Behind My One True North by Milly Johnson
I’ve been asked a few times where the one big idea came from for My One True North and I can’t tell you. So there you have it! All I know is that I had a few ingredients that I wanted to throw into the pot, a sort of literary Ready Steady Cook. I wanted to set it in the HQ of the Daily Trumpet, I wanted a man and woman to take centre stage and I wanted the Northern Lights to feature. It was suggested to me that books about journalism don’t sell as well as maybe they should do so my lead character – originally a reporter – had to be something else. After dropping a scented candle on the floor dangerously near to a rug a little flower took root from the near miss – what about a fireman, everyone loves those. Okay – so what about my lady then? How could I squash her together with a newspaper? The Daily Trumpet is famous for its bloops and always getting sued – it’s entirely feasible she would be a solicitor then. Bingo. How do I get my characters together now?
As writers, we are always trying to tax ourselves, making the impossible happen. I like the idea that something brings characters together whom might never have met in ordinary circumstances. I liked the idea that they were both going through something at the same time, their experiences were parallel. It was a hard sell to make them go through something traumatic, but I’m always up for a challenge. Grief brings them together. In fact, let’s go the whole hog and let grief bring them together with others they might never have encountered, let a whole bunch of people share the common denominator of working through their pain.
I didn’t plan to bring The Teashop on the Corner back into play, like some fan-fiction ploy. The place just presented itself to me: ‘it’s open, ready for business and there’s the ideal woman to run the sessions, someone who has emerged smiling from a lot of hardship in her life – Molly.’ The idea of a big, gruff fireman mixing with a bunch of oddities eating cake amused me. And the readers needed to be amused too – grief is a tough subject to tackle. It needs lightness whipped through it to offset the sadness, to leave a reader feeling as if they might have been put through the mill but a glorious path of hope and happiness now lies before them.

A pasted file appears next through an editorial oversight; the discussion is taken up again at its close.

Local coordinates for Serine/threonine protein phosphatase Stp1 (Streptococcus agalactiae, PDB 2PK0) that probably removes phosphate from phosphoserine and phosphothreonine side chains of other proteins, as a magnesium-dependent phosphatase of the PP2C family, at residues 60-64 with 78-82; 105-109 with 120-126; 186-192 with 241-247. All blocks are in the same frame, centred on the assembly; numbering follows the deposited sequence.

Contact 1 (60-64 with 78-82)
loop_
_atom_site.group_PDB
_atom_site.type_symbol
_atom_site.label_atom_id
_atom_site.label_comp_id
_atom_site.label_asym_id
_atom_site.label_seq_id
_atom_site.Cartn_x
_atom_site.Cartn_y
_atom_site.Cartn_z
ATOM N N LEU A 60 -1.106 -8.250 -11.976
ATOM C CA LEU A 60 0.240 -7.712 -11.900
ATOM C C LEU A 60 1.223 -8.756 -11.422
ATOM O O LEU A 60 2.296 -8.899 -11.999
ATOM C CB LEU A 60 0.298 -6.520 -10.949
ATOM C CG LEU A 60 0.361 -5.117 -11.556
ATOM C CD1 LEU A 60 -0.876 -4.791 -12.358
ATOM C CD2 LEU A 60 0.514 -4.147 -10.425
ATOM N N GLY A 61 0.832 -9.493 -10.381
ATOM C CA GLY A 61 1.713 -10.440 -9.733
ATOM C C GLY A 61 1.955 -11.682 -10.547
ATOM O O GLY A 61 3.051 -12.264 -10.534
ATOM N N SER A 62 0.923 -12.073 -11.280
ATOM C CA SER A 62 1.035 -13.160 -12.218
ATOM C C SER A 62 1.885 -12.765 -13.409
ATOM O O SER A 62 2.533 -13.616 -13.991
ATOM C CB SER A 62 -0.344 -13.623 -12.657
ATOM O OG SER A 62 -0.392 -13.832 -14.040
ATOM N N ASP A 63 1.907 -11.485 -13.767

Pete has a wonderful, close, loving family, Laurie has just one friend, yet they both feel isolated and out of sync with the world. Only with the motley band of fellow sufferers do they find a temporary home and respite. Laurie and Pete bond quickly, united by their experiences. ‘But…’ asked my evil brain, ‘…what if the thing that unites them serves to pull them apart also?’
By now the book was much longer than it should have been, but to hell with it, I just rode the horse and let it take me onwards. I don’t plan any of my books, so I had absolutely no idea how I was going to end up at the Northern Lights. Or even if they’d fit by the time I got to near the end. But, like Ready Steady Cook, all those ingredients somehow melded into a glorious Norwegian cake. I’m so incredibly proud of Laurie and Pete, characters who have no idea how strong they are, who are great role models for readers because they are decent, kind people who atone for any mistakes and deserve the ending they get.
So read, enjoy, sink into the world of Yorkshire folk and then be swept away to the chill of beautiful Norway. Have I seen the Northern Lights in real life? you may ask. Yes, and they’re magical enough for me to believe they truly are the membrane to a place beyond this one.